Skip to content
Join our Newsletter

In Jewish tradition, letting go is an act of renewal

A powerful Rosh HaShana (New Year) ritual is Tashlikh, literally casting away things that we are not proud of. 

In the Jewish tradition we prepare for the new year by focusing on contemplative work that allows individuals to connect with their aspirational self.  Judaism understands that each human is created in the image of the Divine.  We are essentially emanations from God and we hold within us Divine light, our souls. Judaism prods us to check in with close ones and ask for mechilah.  Mechilah literally means forgiveness and also dancing. We are in essence, asking close ones if we are dancing in our relationship and if not, what do we need to repair to continue the dance. By checking in with close family and friends we also gain awareness of where we may not have been true to ourselves and others.  This offers personal insight into the internal work needed to not only set things right but to set ourselves right.

The tradition also offers powerful rituals that allow us to become unencumbered.  We all make promises to self and some of us to God that we cannot fulfill.  Think about those moments when you wake up in the middle of the night with a rush of anxiety and you make a hasty deal with Divine Source.  “Oh God if you get me through this difficult life trial I promise….”  From the outset we are cautioned not to make deals like this and to be careful with what we promise, but we are human and I sense it is part of our makeup.  A powerful Rosh HaShana (New Year) ritual is Tashlikh, literally casting away things that we are not proud of.  We cannot let go of promises we make to other people and we cannot cast off real hurts or damage we have done, we need to work on real forgiveness and reconciliation.  We can, however, let go of negative emotions, negative self-image as well as promises to self that were too grandiose and simply not doable.  At Tashlikh we cast off this negative stuff. I am avoiding the word ‘sin’ because I find the word is loaded and can bring up issues of shame.  Sin in Hebrew is Chet and holds the meaning of missing the mark, like in archery.  Chet, like the times I was tasked to really show up for a friend in need and I was not fully present, or the opportunities I may have missed in doing acts of kindness and care that I avoided.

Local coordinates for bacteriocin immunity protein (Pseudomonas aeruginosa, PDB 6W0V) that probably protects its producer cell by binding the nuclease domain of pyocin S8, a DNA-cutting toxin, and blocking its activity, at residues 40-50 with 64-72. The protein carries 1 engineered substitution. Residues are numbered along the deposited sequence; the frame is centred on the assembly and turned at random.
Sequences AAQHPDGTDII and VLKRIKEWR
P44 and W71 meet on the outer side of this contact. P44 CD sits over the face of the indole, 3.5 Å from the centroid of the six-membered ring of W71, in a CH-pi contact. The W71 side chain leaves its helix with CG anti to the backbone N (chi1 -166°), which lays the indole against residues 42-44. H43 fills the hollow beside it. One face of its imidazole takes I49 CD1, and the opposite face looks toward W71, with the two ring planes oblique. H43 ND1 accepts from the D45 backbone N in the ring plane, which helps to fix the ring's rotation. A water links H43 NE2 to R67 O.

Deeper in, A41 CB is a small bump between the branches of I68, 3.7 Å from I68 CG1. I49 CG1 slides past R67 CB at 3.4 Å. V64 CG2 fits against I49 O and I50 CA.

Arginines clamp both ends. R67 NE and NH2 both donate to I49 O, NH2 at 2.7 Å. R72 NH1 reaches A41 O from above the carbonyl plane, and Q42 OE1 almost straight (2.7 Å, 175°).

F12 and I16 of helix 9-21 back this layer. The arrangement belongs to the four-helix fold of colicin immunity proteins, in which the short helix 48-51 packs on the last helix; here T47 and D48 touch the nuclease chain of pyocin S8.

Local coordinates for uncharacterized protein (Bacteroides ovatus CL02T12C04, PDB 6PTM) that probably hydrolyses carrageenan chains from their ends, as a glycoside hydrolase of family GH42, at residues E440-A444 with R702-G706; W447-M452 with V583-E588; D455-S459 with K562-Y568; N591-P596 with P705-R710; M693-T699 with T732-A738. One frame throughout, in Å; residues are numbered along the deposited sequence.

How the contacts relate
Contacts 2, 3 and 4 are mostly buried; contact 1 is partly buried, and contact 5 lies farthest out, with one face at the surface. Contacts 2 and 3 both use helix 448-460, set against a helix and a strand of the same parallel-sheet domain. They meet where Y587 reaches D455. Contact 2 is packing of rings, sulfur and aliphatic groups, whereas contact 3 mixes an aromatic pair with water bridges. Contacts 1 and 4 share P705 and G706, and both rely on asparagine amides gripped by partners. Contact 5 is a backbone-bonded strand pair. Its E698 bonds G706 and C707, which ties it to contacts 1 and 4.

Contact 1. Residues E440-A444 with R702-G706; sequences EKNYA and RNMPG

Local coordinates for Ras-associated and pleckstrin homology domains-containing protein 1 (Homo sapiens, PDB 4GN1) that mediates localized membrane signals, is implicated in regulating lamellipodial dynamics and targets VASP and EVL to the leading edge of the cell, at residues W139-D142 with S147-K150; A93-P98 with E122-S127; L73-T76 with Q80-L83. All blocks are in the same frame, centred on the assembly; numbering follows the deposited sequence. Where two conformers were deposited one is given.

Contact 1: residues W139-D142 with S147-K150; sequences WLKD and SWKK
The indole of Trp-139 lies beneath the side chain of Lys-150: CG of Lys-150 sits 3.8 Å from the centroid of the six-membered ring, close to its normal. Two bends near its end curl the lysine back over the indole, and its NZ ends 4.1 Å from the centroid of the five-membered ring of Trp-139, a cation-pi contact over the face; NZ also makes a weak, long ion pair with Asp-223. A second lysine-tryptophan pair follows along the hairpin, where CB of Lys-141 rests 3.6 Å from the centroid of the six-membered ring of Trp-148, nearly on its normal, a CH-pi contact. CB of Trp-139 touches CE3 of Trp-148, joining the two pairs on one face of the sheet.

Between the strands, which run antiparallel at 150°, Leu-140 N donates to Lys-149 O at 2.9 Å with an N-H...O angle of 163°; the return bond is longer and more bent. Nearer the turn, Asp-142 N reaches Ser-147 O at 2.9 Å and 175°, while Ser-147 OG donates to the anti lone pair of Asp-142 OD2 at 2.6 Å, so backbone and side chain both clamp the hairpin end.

At Tashlikh we go to a body of water and metaphorically transfer the experiences, attitudes or ways of being that we are not proud of onto an object like a rock and cast it into the water.  There was a time when we used bread, but we learned that tossing bread into bodies of water is not healthy for marine life, so here in Victoria we use rocks.  Some people actually bring a fresh rock home with the intention of placing mistakes onto the rock for the following year.  I love this ritual. I love the way I feel after clearing the yuck that I am holding that is not beneficial to me.  I love the sense that I can begin the new year clear and ready with a renewed start to fully live my best self.  If you are holding negative stuff that is interpersonal — that needs real care. But if you are holding negative self-thoughts, images and ideas, this ritual may be for you. Let go and be renewed.  One special caveat: for the ritual to work, you need to really let go of it.

Rabbi Harry Brechner is Rabbi of Congregation of Emanu-El in Victoria, B.C.

You can read more articles on our interfaith blog, Spiritually Speaking at

* This article was published in the print edition of the Times Colonist on Saturday, September 23rd 2023

push icon
Be the first to read breaking stories. Enable push notifications on your device. Disable anytime.
No thanks